I don’t know for you, but for me 2021 is being even more challenging than 2020. Or is it that, thanks to my meditation and shakuhachi practice, I become more and more aware of my own stress? And others’ stress as well?
In any case, I would like to give a follow up to the two posts about Stress and Shakuhachi that I wrote last year (Part 1 and Part 2).
In those posts, I wrote about the stress you can experience while playing shakuhachi (or any other music instrument) in front of others (teacher, public performance,…) and how to practice to reduce it.
In this post however, I’d like to address how the wisdom of shakuhachi can help you in your daily life to become aware of your own stress… and work on it.
Continue reading Stress and Shakuhachi (Part 3) – Practices to reduce stress
When you start practicing honkyoku (traditional zen pieces), you will discover soon enough that none of them are easy. But some of them are short. These are called “Chōshi” or “Chō”. These short pieces are meant to warm up and tune in with yourself, the room and the audience if there is any. I like to call them “Meditation preludes“.
In the tradition of the Meian school of shakuhachi, the performer first warms up the bamboo and settles the mind for spiritual practice through the playing of a short introductory prelude piece. Expressing the essential spirit of Koten honkyoku, Chōshi (literally, small melody) serves to establish the pitch and to center the musician. This piece is characterised by a pure focus on breath.
(The International Shakuhachi Society www.komuso.com)
Here is a short selection of my favorite ones.
Continue reading SHAKUHACHI REPERTOIRE SPOTLIGHT #2 – CHOSHI 調子
Last Friday, I had the great opportunity to participate to a Kyotaku workshop for beginners, organised by the Dutch Kyotaku player Hans van Loon, who had invited his master Tilopa Burdach.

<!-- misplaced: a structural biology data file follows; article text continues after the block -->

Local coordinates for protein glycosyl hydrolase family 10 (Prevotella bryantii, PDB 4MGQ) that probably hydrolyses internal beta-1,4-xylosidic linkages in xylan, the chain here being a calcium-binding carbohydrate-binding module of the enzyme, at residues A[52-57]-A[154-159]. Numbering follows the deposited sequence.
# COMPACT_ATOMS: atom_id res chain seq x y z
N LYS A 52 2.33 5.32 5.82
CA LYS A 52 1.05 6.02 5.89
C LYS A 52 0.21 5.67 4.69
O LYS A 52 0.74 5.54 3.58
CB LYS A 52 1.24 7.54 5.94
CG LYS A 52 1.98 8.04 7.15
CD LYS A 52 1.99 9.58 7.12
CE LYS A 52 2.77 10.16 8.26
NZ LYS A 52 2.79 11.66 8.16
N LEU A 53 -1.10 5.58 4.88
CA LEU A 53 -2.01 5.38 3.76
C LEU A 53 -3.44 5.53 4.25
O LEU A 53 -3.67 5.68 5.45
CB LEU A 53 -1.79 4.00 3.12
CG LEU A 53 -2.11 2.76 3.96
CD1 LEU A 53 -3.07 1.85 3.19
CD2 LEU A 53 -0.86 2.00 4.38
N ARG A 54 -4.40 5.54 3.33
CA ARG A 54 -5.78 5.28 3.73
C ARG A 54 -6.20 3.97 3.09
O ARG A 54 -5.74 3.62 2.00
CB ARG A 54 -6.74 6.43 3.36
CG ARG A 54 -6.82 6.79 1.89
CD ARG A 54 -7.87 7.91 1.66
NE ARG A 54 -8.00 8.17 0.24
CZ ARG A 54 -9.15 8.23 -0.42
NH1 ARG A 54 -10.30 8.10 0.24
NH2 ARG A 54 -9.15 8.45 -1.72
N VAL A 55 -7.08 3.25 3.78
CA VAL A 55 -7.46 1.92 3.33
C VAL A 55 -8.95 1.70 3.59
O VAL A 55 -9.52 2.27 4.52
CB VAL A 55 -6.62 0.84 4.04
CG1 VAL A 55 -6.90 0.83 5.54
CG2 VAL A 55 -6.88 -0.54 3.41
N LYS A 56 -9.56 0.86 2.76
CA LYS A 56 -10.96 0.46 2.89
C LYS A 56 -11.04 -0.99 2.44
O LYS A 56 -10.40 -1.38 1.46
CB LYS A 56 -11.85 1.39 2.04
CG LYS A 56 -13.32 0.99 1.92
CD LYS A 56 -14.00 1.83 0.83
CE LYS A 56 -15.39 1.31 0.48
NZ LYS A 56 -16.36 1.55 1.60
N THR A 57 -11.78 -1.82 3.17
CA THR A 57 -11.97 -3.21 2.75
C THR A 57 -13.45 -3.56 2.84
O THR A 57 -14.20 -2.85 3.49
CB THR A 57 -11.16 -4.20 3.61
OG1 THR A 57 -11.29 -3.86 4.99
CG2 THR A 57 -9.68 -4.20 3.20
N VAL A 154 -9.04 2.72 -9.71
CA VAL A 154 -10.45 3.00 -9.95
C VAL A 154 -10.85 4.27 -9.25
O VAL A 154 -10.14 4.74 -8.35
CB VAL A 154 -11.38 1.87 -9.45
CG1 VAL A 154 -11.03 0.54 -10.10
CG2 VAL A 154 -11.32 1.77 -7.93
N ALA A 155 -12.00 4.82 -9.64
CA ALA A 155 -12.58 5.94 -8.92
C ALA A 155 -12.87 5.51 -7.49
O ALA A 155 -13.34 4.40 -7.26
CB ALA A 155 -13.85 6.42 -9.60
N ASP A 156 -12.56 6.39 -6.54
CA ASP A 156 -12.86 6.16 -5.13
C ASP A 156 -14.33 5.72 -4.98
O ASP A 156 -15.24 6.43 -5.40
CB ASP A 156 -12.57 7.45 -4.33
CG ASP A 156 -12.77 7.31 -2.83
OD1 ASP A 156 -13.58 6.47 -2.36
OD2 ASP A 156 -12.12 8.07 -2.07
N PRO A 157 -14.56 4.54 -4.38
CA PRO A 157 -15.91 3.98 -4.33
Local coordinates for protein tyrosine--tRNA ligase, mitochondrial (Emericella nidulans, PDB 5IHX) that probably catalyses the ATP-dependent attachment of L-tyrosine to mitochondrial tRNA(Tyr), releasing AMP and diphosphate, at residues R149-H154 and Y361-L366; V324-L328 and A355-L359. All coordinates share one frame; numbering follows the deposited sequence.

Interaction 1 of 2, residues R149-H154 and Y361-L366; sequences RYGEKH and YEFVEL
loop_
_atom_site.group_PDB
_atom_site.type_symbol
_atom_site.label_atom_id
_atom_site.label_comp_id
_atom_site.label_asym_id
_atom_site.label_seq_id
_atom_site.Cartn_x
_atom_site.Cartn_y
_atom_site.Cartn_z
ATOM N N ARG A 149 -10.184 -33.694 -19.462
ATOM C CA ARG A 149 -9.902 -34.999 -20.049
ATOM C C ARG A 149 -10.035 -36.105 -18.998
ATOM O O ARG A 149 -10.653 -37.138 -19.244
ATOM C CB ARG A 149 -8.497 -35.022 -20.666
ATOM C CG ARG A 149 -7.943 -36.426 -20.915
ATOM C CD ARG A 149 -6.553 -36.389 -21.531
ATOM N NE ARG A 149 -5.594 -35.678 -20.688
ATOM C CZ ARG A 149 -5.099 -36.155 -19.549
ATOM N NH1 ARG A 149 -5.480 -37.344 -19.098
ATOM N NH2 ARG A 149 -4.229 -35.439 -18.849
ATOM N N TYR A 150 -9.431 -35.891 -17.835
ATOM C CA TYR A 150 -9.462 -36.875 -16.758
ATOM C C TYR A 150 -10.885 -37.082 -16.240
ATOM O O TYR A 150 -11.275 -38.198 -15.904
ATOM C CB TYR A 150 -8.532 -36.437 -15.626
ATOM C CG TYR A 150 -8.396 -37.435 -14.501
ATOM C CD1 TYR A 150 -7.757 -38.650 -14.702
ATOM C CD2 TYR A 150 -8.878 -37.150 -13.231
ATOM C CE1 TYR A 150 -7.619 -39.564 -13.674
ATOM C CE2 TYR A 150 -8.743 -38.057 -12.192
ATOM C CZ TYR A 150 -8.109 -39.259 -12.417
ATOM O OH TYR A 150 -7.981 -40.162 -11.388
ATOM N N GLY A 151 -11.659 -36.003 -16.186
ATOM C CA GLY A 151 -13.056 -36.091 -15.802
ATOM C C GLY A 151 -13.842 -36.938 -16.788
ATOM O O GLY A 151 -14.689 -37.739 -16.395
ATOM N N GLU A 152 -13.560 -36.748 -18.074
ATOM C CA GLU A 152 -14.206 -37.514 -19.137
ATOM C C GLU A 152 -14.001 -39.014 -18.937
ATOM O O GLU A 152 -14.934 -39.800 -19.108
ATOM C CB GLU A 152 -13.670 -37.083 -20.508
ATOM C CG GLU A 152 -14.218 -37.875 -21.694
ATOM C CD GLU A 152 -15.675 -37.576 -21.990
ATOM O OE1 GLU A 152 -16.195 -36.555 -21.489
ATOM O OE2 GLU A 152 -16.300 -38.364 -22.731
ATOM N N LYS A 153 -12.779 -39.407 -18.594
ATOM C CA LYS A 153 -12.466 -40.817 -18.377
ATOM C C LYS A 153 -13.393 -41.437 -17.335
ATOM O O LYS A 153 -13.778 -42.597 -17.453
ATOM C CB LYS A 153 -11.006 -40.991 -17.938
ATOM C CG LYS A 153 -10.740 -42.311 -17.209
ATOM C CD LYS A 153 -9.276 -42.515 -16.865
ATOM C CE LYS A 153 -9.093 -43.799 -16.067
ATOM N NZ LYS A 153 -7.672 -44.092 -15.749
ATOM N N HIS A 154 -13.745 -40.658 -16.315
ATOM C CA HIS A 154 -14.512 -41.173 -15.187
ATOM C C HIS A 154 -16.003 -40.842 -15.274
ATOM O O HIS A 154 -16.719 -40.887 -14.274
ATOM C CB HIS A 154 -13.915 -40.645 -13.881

It was for me the chance to meet the Dutch-Belgium group of Kyotaku players, and of course, Tilo himself!
The Kyotaku is a large bore jinashi shakuhachi “old style” which tradition was revived by Nishimura Koku (1915-2002), who was Tilo’s master. The minimum length starts at 2.2 and goes up to about 3.2. I was very curious to try it and hear it played live. Continue reading Kyotaku
This term is used by Fukuda Teruhisa to invite us to play some honkyoku with flutes of different lengths (1.8, 2.4, 2.7) using transposed parts in order to play each piece in unison. He calls it “harmonisation of the breaths”. He wrote special versions of Honte Choshi and Yamato Choshi for this practice, with the idea of mixing the specific colours of each flute to enrich the global result.
I borrowed this term to give it as name for special sessions I have been organising from time to time with my students to play shakuhachi together. These are meetings where we meditate and play together. They are no lessons or rehearsals, even though we sometimes play from notation (Fukiawase or standard versions of honkyoku). It is a moment to blow together and inspire each other, to be in the “here and now”, listen, feel and experiment. It is different each time. Everyone can give a suggestion and feel free to participate actively or silently. Because silence is also part of music. Continue reading Fukiawase
Last summer, I bought a very nice Jinashi shakuhachi 2.2 made by the Spanish maker Jose Seizan Vargas because I was looking for a special flute to practice Koten Honkyoku. I was very curious to try to play on a Jinashi flute, explore its sounds and the difference with a Jiari shakuhachi. As I am not myself a shakuhachi maker, here is a link about what a Jinashi shakuhachi is, besides Jose’s website (even if you don’t speak Spanish, have a look at the pictures, it already explains a lot).
Even though I haven’t managed yet to give much time to this practice, I am very happy about the results. When I just want to blow, I grab this flute, and it feels just perfectly what I need at the moment. Pure happiness.
Continue reading My Jinashi project